Chinch and his team of rodent brethren have been hard at work crunching the numbers on each pair’s predicted performance –- and, crucially, digging out the fun facts you really need to know to pick your favorite for the week. What fun they are, too –- in the sultry depths of this year’s form guide, you’ll discover which competitor dreamed of becoming a bull rider, which horse ‘feels like riding a kitchen table’, which two diminutive powerhouses share a (very quirky) sire, who’s here on holiday time from her job as a full-time vet, and who stands a chance of beating the sub-20 score Michael Jung will probably deliver. It’s a wild ride, folks, and everyone who comes to the Horse Park has a story, a big dream, and a whole lot of history behind them.

We’re particularly excited to get involved with EquiRatings Eventing Manager, which is the fantasy eventing game we’ve all been dreaming of since our formative days as Equestriad 2001-playing nerds. You’ll be able to pick a team of four horses and riders and compete to win real prizes, including some seriously cool EN swag if you join our league. The market opens at 1.00 p.m. EST today, April 26, so you’ve got just enough time to use the form guide to brush up on your knowledge now and get planning your team.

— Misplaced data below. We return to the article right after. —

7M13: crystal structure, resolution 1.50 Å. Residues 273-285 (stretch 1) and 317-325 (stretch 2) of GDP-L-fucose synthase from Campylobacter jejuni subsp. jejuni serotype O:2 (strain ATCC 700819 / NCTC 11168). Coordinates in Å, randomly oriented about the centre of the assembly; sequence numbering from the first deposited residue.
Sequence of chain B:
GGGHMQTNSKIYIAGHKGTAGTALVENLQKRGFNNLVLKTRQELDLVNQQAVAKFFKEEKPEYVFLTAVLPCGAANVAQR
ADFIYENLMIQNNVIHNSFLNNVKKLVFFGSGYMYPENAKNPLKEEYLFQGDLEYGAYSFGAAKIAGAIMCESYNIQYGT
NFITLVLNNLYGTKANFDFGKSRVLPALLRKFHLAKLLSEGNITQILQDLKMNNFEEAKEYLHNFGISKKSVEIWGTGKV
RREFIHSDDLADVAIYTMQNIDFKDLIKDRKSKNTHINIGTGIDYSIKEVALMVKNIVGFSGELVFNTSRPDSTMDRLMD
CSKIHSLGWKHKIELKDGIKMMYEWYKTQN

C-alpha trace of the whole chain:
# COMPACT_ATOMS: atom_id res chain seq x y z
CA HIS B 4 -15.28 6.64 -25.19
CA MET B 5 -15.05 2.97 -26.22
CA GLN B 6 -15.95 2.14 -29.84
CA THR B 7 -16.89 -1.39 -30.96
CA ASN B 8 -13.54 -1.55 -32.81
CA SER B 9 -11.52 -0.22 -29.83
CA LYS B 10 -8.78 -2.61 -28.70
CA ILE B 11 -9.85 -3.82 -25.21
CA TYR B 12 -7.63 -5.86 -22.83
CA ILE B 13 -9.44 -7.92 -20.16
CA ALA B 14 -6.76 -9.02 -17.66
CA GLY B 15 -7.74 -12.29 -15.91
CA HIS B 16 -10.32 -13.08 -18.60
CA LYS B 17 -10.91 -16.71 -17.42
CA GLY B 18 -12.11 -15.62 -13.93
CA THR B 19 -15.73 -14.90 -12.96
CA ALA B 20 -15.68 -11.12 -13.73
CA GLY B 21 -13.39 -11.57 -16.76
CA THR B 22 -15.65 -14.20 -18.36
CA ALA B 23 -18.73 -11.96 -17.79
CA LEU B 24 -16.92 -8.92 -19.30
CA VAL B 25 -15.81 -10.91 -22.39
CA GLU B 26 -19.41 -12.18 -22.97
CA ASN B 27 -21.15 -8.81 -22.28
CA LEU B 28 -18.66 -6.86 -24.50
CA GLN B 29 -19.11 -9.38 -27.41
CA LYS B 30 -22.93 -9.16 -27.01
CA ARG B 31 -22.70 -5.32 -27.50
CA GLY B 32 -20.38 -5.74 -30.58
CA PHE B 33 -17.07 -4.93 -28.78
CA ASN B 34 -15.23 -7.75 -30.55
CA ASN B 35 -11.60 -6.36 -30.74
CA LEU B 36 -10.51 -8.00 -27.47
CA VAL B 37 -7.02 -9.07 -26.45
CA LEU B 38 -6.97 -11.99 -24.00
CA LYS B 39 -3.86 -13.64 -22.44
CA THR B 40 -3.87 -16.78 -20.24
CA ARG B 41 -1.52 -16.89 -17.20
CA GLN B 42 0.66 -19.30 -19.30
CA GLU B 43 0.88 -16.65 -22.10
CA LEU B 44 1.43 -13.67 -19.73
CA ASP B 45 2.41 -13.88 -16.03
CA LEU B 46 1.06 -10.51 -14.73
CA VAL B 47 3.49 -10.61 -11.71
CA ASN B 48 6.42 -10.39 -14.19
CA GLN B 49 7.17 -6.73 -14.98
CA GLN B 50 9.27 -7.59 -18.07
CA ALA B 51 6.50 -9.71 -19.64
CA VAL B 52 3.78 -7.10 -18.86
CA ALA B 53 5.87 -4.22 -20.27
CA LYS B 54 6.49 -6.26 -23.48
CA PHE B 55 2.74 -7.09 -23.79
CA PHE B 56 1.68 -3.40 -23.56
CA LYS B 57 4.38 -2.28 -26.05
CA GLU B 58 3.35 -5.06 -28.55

Keep it locked onto EN this week for all the Kentucky news, views, and updates you could possibly need -– and let us know in the comments who your money’s on this week! You can also use your freshly gleaned expertise to submit your pick to win in our Horseware Pick ‘Em & Win Contest here.

Author’s note: You may notice that a few names that appear in the official running order are missing from our form guide. Fear not, dear reader! We haven’t lost our minds. Those horses and riders will be hopping the pond for a jolly good go at next week’s Badminton Horse Trials instead, and you’ll be able to read all about them in that form guide. Onwards!

Want to jump straight to your favorite horse and rider? Click the links below to jump to their section (the combinations are listed by draw number):

2: Will Coleman and Dondante
6: Doug Payne and Vandiver
7: Leslie Law and Voltaire de Tre
8: Allie Knowles and Morswood
9: Lauren Nicholson and Vermiculus
10: Jessica Phoenix and Bogue Sound
11: Hannah Sue Burnett and Capitol H.I.M.
12: Hawley Bennett-Awad and Jollybo